High Doses Of Statins May Increase Risk Of Osteoporosis: Study
The side effects of Lipitor, Zocor, Crestor and other similar cholesterol drugs may lead to the development of osteoporosis when taken at high doses, according to the findings of a new study.
Researchers from Austria report that a class of drugs known as statins could increase the risk of osteoporosis at higher doses, while preventing the same condition when taken at low doses.
In findings published in the Annals of the Rheumatic Diseases, researchers analyzed medical claims data in Austria from 2006 to 2007, to identify patients treated with statin drugs to reduce high cholesterol and calculated the daily average dose of six different types of statins.
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The data included more than 350,000 patients who used statins. Nearly 12,000 were diagnosed with osteoporosis. These patients were compared with 7.5 million people who had not taken statins. Of those, 69,000 patients were diagnosed with osteoporosis.
According to the study, patients taking high doses of statins were three times more likely to develop osteoporosis compared to people not taking cholesterol lowering drugs. Researchers also found that patients taking lower doses of statins had a decreased risk of developing osteoporosis, though some statins simply had a higher risk of osteoporosis without the low dose benefit.
Taking 10 mg a day or less of statins was linked with up to a 60% reduction in the risk of osteoporosis. This depended largely on the type of statin and some statins had other dose thresholds.
Patients taking 40 mg of Zocor or more had an increased risk of osteoporosis, but below that level the risk was greatly reduced. Similarly, patients taking 20 mg or more of Lipitor or Crestor had an increased risk of osteoporosis.
“Our results show that the diagnosis of osteoporosis in statin-treated patients is dose-dependent,” the researchers concluded. “Thus, osteoporosis is underrepresented in low-dose and overrepresented in high-dose statin treatment, demonstrating the importance of future studies’ taking dose-dependency into account when investigating the relationship between statins and osteoporosis.”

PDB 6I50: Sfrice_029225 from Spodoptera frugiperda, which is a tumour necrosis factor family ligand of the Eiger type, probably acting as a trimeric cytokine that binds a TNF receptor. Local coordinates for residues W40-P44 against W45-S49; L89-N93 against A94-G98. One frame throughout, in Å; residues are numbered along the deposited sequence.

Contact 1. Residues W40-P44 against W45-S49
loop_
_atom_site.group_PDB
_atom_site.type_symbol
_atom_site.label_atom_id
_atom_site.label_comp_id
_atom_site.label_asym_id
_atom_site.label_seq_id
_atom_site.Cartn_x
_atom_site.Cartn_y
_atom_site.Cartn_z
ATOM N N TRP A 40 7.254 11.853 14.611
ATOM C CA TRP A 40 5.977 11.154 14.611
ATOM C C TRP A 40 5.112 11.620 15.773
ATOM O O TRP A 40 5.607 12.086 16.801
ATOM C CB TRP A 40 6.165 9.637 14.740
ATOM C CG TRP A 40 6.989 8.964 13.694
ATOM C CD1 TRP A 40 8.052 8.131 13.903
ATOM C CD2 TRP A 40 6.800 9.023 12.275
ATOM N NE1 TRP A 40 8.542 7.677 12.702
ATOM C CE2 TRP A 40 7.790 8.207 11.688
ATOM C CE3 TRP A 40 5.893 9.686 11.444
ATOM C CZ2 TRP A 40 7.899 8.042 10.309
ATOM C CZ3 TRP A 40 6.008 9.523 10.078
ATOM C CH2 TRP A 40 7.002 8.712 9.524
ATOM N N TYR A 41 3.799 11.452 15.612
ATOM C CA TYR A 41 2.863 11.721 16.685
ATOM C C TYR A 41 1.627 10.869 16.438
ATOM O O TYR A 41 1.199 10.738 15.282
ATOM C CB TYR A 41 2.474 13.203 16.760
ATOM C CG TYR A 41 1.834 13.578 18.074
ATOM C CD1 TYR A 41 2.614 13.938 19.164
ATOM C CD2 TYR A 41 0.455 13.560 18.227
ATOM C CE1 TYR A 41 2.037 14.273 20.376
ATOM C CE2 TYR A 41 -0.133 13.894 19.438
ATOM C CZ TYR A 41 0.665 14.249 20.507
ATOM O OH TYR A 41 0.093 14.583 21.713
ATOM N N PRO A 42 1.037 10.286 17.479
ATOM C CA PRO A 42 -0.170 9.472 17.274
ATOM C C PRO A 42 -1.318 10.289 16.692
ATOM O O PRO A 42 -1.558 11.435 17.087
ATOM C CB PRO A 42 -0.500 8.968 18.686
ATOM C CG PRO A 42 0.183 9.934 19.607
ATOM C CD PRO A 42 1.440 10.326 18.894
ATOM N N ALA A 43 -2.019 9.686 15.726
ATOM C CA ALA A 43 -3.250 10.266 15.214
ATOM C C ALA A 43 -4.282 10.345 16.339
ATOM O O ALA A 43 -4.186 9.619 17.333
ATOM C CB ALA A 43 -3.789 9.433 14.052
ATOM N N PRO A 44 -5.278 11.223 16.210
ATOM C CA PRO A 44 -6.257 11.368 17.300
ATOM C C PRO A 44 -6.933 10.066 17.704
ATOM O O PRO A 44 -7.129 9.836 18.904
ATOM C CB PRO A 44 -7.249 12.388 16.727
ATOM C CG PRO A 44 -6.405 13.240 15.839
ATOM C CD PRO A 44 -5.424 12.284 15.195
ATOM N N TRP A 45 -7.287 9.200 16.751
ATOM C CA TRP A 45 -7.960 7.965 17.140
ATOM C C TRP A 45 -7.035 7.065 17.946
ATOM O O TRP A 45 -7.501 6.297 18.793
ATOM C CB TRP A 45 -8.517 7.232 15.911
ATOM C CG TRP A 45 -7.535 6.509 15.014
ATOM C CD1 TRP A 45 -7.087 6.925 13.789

Individuals who face an increased risk of osteoporosis already, such as women and older patients, should talk to their doctor first about monitoring their bone health, the researchers advised. They can also discuss possibly lowering their dosage if it will continue to also offer benefits in reducing their high cholesterol.
The researchers called for more studies to focus on how statins may lead to osteoporosis.
Cholesterol Drug Health Risks
There have been questions about the consequences of over prescription and overuse of statins for years, due to the large number of patients that would be prescribed cholesterol drugs like Lipitor and Zocor.
Many critics have raised concerns that statins are being pushed on the populace too heavily, in what is often referred to as the “statinization” of America. Those concerns came after guidelines issued by the American Heart Association and the American College of Cardiology, who indicated that statins are the only drugs doctors should prescribe to lower cholesterol and called for doctors to toss out
Statins are among the best-selling drugs in the United States, with $14.5 billion in combined sales in 2008. They use the liver to block the body’s creation of cholesterol, which is a key contributor to coronary artery disease. However, a number of studies have linked the drugs to an increased risk of potentially serious injuries, including muscle damage, kidney problems and diabetes.
All statins carry warnings about the potential risk of serious muscle injury, known as myopathy. The most severe form of the muscle damage is rhabdomyolysis, which may lead to severe kidney damage, kidney failure and death.
More recently, Lipitor, Crestor and other statins have been linked to an increased risk of diabetes, leading the FDA to require new warnings in February 2012 about potential impact the medications may have on blood sugar levels. Studies have suggested that otherwise healthy individuals who begin taking statins to reduce their risk of heart disease, may actually face an increased risk of diabetes, which itself increases the risk of cardiovascular disease.
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